“I should have just maintained my form but I’ll just go back to the drawing board and come back better the next time, because I’m determined to be one of the best,” the Mico student athlete resolved. Jamaica is especially good in the women’s 400m at this time, but the 2015 Boys and Girls Championships Class one 400m winner isn’t daunted. “I know I can get a spot in that group based on my hard work and my dedication,” she said passionately, “and I know my abilities and my strength, and that’s the best thing.” Her previous lifetime best was 52.35 seconds. Loney, who hopes to run the 200m at this weekend’s Utech Classic, to work on her finish, said, “Practice is great, just going hard every day, knowing what I want to push me forward.” She is benefiting from the knowledge of her coach, 1983 World 400m champion Bert Cameron. “That’s really, really helpful because he tells us his experience so we may learn by his experience and others and just try to be the best that we can,” she said. Determined Dawnalee Loney of The Mico University College didn’t win the 400m at last week’s Jamaica Inter-collegiate Track and Field Championships, but she left with her resolve strengthened. Loney is eager to take her place amongst the nation’s best and she believes she is on her way. Her bright outlook is based on how well her training is going currently. Loney lost a competitive Inter-collegiate final to Verone Chambers of the G.C. Foster College, despite clocking a personal-best 52.08 seconds. “I had planned just to go out, run off the first curve, travel down the backstretch, try to cover as much ground as I can and then run off the 110, then keep my form in the straight”, said the former Balaclava and Camperdown High School star minutes after the race. “But when I saw Verone coming, I responded by leaning back at the last 20 metres, which I shouldn’t have done,” she confessed about an encounter that reversed the result of a race she won over Chambers a month ago at the G.C. Foster Classic, 52.36 to 52.40 seconds.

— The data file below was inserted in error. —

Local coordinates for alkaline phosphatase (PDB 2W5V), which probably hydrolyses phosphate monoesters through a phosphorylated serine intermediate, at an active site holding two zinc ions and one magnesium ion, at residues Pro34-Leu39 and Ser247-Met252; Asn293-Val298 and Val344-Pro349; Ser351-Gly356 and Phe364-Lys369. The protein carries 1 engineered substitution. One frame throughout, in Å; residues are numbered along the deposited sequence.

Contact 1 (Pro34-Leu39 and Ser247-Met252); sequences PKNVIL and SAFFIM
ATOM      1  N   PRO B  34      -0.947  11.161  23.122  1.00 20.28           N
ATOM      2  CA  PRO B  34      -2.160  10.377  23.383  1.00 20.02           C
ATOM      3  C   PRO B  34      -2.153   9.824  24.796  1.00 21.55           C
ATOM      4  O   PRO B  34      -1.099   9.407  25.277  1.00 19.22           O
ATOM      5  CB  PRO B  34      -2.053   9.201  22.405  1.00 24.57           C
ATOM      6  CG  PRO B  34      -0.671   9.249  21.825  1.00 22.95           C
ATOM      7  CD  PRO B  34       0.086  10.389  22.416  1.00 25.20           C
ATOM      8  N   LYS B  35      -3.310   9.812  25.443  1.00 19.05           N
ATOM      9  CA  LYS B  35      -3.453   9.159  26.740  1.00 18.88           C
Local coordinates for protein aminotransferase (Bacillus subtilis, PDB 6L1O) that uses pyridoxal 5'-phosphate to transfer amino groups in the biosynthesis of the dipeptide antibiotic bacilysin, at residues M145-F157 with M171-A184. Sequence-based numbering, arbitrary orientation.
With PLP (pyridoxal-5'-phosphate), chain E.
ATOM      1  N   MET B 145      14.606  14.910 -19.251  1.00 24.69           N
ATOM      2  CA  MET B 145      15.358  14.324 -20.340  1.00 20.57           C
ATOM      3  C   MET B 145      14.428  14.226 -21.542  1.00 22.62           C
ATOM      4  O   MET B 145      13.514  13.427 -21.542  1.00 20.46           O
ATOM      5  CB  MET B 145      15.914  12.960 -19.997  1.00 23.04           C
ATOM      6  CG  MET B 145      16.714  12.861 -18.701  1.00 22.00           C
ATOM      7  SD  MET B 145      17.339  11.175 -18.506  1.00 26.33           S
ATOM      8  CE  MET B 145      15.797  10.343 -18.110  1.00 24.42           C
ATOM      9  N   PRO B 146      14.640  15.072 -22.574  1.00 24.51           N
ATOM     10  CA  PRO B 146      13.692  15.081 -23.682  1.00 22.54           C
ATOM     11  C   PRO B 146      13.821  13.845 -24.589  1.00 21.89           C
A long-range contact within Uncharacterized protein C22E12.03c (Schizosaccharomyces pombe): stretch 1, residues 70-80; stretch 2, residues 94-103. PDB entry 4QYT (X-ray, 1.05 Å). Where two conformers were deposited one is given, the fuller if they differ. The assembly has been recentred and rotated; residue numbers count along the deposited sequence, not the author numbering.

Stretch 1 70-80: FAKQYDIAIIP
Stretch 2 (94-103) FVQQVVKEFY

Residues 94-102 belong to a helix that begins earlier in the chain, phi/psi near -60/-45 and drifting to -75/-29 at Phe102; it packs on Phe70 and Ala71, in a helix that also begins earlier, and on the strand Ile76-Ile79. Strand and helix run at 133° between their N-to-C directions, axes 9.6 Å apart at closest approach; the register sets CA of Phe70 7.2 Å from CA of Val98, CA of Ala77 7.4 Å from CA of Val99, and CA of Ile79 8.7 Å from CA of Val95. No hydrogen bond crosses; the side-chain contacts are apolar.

Britain’s Prince Harry and Meghan Markle to give up royal titles LATEST STORIES Takahashi gives PH its 2nd gold in judo, shocks Thai champ Trending Articles PLAY LIST 00:50Trending Articles02:11SEA GAMES 2019: PH’s Nesthy Petecio boxing featherweight final (HIGHLIGHTS)08:07Athletes treated to a spectacle as SEA Games 2019 officially ends06:27SEA Games 2019: No surprises as Gilas Pilipinas cruises to basketball gold05:02SEA Games 2019: Philippines clinches historic gold in women’s basketball05:21Drama in karate: Tsukii ‘very sad’ over coach’s bullying, cold shoulder03:24PH’s James Palicte boxing light welterweight final (HIGHLIGHTS) National Historical team rescues Amorsolos, artifacts from Taal Jake says relationship with Shaina ‘goes beyond physical attraction’ Hotdog’s Dennis Garcia dies She went on to become part of the national team, winning gold medal in the 2015 Shanghai Open.Her career reached another peak when she beat Amit for the gold in the Singapore SEA Games two years ago.Sports Related Videospowered by AdSparcRead Next Bishop Baylon encourages faithful in Albay to help Taal evacuees “I was rooting for McGregor, but he lost,” added the back-to-back SEA Games champion from Zamboanga City.On the pool table Sunday afternoon, she was the winner. But not before a big fright.FEATURED STORIESSPORTSEnd of his agony? SC rules in favor of Espinosa, orders promoter heirs to pay boxing legendSPORTSRedemption is sweet for Ginebra, Scottie ThompsonSPORTSMayweather beats Pacquiao, Canelo for ‘Fighter of the Decade’“I thought I lost the gold when she also went on a hill. I didn’t expect it to turn out that way,” said Centeno, who edged Amit, 7-6.READ: Centeno wins gold, Amit settles for silver anew in women’s 9-ball She said she has learned a lot from the two-time World 10-ball champion.“Champ (Amit) is a great player,” said said. “I learned a lot from her. Like her safety shots.”Fortunately for Centeno, Amit didn’t play safe in the 13th rack and gave away a clear table en route to the gold.READ: ‘Disappointed’ Amit says Centeno deserves the goldThe 18-year-old Centeno came in the spotlight when as an 11-year-old she competed in the Philippine National Games in Dumaguete in 2010.ADVERTISEMENT Police seize P68-M worth of ‘shabu’ in Pasay MOST READ Chezka Centeno and Rubilen Amit of the Philippines celebrate after winning gold and silver medals, respectively, in the women’s 9-ball singles event of the 29th Southeast Asian Games billiards competition Sunday at the Kuala Lumpur Convention Center. CONTRIBUTED PHOTO/SEA GAMES MEDIA POOLKUALA LUMPUR — Roommates here and close friends back home, Rubilen Amit and Chezka Centeno vowed that they never, ever, talked about their duel in the final.“We talked about many things, including the Mayweather-McGregor fight, but no, we didn’t talk about the final match,” said the soft-spoken Centeno in Filipino.ADVERTISEMENT Marcosian mode: Duterte threatens to arrest water execs ‘one night’ Britain’s Prince Harry and Meghan Markle to give up royal titles Search on for 5 Indonesians snatched anew in Lahad Datu Don’t miss out on the latest news and information. View comments